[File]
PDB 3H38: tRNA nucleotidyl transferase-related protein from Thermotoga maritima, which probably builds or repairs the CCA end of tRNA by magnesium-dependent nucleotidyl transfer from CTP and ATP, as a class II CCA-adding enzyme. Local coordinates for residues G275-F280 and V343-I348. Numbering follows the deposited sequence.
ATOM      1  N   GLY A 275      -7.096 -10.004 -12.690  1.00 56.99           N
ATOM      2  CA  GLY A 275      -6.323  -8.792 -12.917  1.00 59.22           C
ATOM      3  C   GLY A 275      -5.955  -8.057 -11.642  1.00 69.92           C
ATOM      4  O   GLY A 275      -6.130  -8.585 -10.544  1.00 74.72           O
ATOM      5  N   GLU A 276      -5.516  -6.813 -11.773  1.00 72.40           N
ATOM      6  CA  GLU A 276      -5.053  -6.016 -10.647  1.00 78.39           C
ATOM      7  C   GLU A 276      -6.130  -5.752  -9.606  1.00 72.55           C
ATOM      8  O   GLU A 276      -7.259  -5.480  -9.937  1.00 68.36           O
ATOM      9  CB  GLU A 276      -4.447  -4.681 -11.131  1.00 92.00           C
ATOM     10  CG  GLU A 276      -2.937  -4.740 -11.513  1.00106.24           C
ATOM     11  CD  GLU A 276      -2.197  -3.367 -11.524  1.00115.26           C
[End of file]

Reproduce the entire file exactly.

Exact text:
PDB 3H38: tRNA nucleotidyl transferase-related protein from Thermotoga maritima, which probably builds or repairs the CCA end of tRNA by magnesium-dependent nucleotidyl transfer from CTP and ATP, as a class II CCA-adding enzyme. Local coordinates for residues G275-F280 and V343-I348. Numbering follows the deposited sequence.
ATOM      1  N   GLY A 275      -7.096 -10.004 -12.690  1.00 56.99           N
ATOM      2  CA  GLY A 275      -6.323  -8.792 -12.917  1.00 59.22           C
ATOM      3  C   GLY A 275      -5.955  -8.057 -11.642  1.00 69.92           C
ATOM      4  O   GLY A 275      -6.130  -8.585 -10.544  1.00 74.72           O
ATOM      5  N   GLU A 276      -5.516  -6.813 -11.773  1.00 72.40           N
ATOM      6  CA  GLU A 276      -5.053  -6.016 -10.647  1.00 78.39           C
ATOM      7  C   GLU A 276      -6.130  -5.752  -9.606  1.00 72.55           C
ATOM      8  O   GLU A 276      -7.259  -5.480  -9.937  1.00 68.36           O
ATOM      9  CB  GLU A 276      -4.447  -4.681 -11.131  1.00 92.00           C
ATOM     10  CG  GLU A 276      -2.937  -4.740 -11.513  1.00106.24           C
ATOM     11  CD  GLU A 276      -2.197  -3.367 -11.524  1.00115.26           C